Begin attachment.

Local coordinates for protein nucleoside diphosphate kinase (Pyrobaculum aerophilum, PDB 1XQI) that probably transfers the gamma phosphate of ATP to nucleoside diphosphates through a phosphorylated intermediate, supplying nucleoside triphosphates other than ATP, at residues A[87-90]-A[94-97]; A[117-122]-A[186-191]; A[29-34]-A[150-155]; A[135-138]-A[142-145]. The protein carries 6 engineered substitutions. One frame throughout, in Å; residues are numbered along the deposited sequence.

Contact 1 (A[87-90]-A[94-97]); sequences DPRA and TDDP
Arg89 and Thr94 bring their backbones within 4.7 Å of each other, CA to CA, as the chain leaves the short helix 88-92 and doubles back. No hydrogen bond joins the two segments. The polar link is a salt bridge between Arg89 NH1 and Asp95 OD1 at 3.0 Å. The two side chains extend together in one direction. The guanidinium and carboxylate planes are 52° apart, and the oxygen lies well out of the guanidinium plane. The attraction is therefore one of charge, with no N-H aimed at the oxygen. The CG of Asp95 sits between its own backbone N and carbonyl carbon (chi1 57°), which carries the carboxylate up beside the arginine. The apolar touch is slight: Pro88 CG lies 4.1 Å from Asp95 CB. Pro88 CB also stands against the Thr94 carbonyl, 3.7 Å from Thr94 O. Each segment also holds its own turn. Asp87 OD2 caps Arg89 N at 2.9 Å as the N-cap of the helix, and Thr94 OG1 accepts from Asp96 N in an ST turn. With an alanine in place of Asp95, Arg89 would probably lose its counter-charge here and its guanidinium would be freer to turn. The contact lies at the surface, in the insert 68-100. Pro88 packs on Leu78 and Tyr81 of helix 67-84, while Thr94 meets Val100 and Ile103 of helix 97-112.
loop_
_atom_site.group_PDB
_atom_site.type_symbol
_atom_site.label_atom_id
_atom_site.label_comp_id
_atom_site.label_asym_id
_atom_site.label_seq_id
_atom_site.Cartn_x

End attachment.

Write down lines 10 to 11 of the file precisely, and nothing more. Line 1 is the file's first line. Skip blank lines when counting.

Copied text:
_atom_site.label_seq_id
_atom_site.Cartn_x